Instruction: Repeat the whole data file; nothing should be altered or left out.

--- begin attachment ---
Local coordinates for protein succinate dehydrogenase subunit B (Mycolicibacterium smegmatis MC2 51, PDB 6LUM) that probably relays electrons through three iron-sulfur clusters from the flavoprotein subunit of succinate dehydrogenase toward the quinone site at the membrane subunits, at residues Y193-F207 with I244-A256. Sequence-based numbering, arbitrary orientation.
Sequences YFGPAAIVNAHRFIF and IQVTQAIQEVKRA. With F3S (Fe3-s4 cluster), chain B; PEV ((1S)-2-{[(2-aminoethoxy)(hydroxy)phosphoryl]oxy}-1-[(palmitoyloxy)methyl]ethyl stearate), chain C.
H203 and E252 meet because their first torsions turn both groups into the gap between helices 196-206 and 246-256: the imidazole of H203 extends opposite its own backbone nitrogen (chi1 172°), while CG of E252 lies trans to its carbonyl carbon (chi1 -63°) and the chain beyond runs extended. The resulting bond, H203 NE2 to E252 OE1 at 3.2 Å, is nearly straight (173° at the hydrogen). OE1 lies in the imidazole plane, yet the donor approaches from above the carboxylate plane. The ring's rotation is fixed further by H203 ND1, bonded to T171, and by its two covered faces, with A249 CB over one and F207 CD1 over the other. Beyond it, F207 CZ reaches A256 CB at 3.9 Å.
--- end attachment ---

Local coordinates for protein succinate dehydrogenase subunit B (Mycolicibacterium smegmatis MC2 51, PDB 6LUM) that probably relays electrons through three iron-sulfur clusters from the flavoprotein subunit of succinate dehydrogenase toward the quinone site at the membrane subunits, at residues Y193-F207 with I244-A256. Sequence-based numbering, arbitrary orientation.
Sequences YFGPAAIVNAHRFIF and IQVTQAIQEVKRA. With F3S (Fe3-s4 cluster), chain B; PEV ((1S)-2-{[(2-aminoethoxy)(hydroxy)phosphoryl]oxy}-1-[(palmitoyloxy)methyl]ethyl stearate), chain C.
H203 and E252 meet because their first torsions turn both groups into the gap between helices 196-206 and 246-256: the imidazole of H203 extends opposite its own backbone nitrogen (chi1 172°), while CG of E252 lies trans to its carbonyl carbon (chi1 -63°) and the chain beyond runs extended. The resulting bond, H203 NE2 to E252 OE1 at 3.2 Å, is nearly straight (173° at the hydrogen). OE1 lies in the imidazole plane, yet the donor approaches from above the carboxylate plane. The ring's rotation is fixed further by H203 ND1, bonded to T171, and by its two covered faces, with A249 CB over one and F207 CD1 over the other. Beyond it, F207 CZ reaches A256 CB at 3.9 Å.